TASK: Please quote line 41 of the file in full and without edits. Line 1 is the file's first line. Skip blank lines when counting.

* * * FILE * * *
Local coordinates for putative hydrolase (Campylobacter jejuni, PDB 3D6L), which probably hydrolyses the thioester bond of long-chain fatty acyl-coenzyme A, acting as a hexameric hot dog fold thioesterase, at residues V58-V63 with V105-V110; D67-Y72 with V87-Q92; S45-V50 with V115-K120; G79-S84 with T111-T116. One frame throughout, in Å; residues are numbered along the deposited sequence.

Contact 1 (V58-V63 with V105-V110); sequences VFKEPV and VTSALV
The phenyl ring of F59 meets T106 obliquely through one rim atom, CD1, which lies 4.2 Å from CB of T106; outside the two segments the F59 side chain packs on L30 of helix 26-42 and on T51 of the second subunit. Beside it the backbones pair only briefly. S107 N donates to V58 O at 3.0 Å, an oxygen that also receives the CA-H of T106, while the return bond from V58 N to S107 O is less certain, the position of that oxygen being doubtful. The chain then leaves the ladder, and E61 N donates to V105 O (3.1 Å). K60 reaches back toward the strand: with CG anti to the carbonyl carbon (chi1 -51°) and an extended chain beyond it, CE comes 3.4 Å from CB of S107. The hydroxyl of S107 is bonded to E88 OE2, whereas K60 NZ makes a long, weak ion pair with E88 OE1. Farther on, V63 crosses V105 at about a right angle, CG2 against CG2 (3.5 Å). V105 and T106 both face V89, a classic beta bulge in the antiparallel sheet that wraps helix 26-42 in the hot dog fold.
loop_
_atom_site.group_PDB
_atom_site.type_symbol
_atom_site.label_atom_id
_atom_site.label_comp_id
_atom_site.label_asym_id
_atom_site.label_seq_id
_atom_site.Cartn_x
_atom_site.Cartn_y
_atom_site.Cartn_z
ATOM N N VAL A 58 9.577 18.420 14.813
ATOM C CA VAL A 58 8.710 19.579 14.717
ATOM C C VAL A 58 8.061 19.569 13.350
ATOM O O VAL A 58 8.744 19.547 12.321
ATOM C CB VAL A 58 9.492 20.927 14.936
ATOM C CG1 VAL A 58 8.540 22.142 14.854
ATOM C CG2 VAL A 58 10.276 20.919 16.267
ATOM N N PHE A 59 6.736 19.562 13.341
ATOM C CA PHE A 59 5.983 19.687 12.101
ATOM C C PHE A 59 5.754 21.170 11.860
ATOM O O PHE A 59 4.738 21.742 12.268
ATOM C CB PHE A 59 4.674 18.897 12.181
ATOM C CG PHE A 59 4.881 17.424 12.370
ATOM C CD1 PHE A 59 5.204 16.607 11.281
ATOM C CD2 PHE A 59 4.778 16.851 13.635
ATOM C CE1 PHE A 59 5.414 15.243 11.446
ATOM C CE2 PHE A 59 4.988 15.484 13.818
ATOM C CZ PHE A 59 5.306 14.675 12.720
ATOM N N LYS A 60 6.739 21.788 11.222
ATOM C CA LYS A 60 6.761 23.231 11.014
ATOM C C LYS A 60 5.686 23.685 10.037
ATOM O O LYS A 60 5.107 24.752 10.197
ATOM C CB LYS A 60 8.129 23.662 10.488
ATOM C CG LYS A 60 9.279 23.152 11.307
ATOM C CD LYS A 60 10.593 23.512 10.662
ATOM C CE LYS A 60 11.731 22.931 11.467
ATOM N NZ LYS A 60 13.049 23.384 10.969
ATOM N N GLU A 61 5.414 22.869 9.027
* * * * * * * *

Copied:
ATOM N N GLU A 61 5.414 22.869 9.027